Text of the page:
I must say, I don't often make chili, because I'm a terrible snob and I've come to view it as a bit ubiquitous. I ate too much of it as a student and in house shares, and Ben eats it pretty much everyday when his band goes on tour, as this is what every promoter who puts them on/up seems to provide. So I don't tend to bother. Same applies to spag bol, Thai green curry, stir fry etc. But really the joke's on me, because these are some of the best dishes out there, if made properly. And in this case, despite spending 6 years in the kitchen, shelling out our week's food bill on beef, and sending Ben back into town at least three times to buy forgotten ingredients, I would say it's worth the faff.
Same goes for the chocolate mousse. Unfortunately I did something really bad in a past life and now chocolate gives me migraines, so I could only eat half, but it was a good half. It's probably a blessing really, if I wasn't limited by such an ailment I'd almost certainly be the size of a rhino. Warning - the mousse contains raw egg, so this is an excellent tool for discovering if any of your friends are pregnant. If they're suddenly not drinking and are too full for this pudding they're definitely up the duff. Additional warning - the honeycomb is seriously chewy, so if you've invested in expensive fillings rather than the standard NHS ones you might want to take it easy.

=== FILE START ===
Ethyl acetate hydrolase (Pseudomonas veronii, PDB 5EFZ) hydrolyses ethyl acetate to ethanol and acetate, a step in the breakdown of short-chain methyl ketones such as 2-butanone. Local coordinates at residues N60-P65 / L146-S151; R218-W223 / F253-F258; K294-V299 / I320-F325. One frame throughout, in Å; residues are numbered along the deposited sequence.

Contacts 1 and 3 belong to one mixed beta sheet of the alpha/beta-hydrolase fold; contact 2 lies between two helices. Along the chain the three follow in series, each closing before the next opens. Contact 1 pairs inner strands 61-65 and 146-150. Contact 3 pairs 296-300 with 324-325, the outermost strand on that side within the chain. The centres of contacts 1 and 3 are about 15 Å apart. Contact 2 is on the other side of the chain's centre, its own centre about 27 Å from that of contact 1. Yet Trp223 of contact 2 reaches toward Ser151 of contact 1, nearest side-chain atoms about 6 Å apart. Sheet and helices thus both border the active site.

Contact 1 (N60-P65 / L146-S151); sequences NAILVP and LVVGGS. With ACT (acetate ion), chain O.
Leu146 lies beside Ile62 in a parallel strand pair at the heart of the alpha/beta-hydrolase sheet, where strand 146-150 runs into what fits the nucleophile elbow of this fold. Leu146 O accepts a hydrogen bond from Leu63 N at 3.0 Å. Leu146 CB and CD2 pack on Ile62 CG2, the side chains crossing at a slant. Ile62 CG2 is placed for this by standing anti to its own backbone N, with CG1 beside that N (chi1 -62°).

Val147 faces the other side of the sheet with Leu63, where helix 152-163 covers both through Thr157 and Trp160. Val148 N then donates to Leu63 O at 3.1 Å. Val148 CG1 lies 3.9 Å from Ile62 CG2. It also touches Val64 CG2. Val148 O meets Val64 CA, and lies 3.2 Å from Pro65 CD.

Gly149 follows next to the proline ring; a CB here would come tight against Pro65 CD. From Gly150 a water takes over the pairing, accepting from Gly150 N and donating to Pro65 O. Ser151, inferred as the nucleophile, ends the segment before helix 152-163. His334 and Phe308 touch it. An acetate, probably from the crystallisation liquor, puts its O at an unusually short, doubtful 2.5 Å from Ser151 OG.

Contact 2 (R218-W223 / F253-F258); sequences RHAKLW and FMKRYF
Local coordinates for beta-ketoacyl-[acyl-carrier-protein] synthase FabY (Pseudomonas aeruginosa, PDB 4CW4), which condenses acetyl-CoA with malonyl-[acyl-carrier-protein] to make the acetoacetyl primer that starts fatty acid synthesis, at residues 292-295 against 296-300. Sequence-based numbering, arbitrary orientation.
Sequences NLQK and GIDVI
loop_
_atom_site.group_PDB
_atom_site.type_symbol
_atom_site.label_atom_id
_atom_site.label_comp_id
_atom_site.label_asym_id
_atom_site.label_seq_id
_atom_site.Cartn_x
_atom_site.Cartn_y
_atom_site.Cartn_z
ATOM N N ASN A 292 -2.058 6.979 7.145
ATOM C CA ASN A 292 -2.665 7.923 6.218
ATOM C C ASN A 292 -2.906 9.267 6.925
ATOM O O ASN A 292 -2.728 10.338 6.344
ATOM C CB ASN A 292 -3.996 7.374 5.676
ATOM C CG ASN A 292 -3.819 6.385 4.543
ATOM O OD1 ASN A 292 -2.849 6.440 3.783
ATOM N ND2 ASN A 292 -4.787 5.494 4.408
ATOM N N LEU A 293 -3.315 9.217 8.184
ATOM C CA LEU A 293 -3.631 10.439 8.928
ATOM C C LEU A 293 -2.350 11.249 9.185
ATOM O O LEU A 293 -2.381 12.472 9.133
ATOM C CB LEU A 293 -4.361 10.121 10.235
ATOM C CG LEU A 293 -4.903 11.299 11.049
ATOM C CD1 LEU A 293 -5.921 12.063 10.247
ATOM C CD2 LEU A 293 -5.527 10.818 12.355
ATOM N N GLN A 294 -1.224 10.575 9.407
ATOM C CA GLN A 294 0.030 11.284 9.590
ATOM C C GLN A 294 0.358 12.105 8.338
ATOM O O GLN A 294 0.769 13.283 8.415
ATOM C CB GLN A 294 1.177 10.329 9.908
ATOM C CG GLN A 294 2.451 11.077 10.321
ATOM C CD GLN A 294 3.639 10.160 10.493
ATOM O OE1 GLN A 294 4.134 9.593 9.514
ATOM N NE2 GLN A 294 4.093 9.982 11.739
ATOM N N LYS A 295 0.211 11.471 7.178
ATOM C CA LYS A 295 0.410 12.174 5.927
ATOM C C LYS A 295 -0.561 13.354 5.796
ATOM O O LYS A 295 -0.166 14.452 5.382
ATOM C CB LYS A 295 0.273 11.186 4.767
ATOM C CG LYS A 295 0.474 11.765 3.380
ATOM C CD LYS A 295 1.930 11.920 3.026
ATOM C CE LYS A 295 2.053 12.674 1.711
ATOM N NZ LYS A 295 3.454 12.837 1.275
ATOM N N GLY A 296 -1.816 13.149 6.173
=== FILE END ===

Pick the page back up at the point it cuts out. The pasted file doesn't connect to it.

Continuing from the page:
Luckily, my cunning plan of making everyone too full to go out to a bar was perfectly executed and within two hours we were all totally shitfaced and too busy trying to pull off 'the egg-separation trick' to realise that we weren't out being young and trendy. The aforementioned state of shitfacedness meant I thought I was doing an instructional video when I was apparently just pressing the camera button, so the only video is of my attempt with my horrible oh-god-is-that-really-what-i-sound-like recorded voice, once Robert had rescued the camera from me.
Slow-cooked, pulled-beef chili
About 1kg of beef (braising steak, brisket or shoulder is probably best), cut into chunks of about 2" or so
2 large white onions, sliced
6 cloves of garlic, finely chopped
1 red chillies, finely chopped
2tbsp ground coriander
2tbsp ground cumin
2 tsp of cayenne pepper
2tsp smoked paprika
2 tsp cinnamon
4 tbsp tomato puree
3 bay leaves
2 glasses red wine
2 pints beef stock
2 x 400g tins tomatoes
1 x 400g tin kidney beans
To serve - fresh coriander leaves, wraps, tacos or rice, guacamole, sour cream, salsa
You're going to need a substantial casserole dish for this. I actually used two, because I'm the sort of person that has two casserole dishes (*sheepish look* make that three), but you can probably get it all in one if you're careful. Or make less for that matter.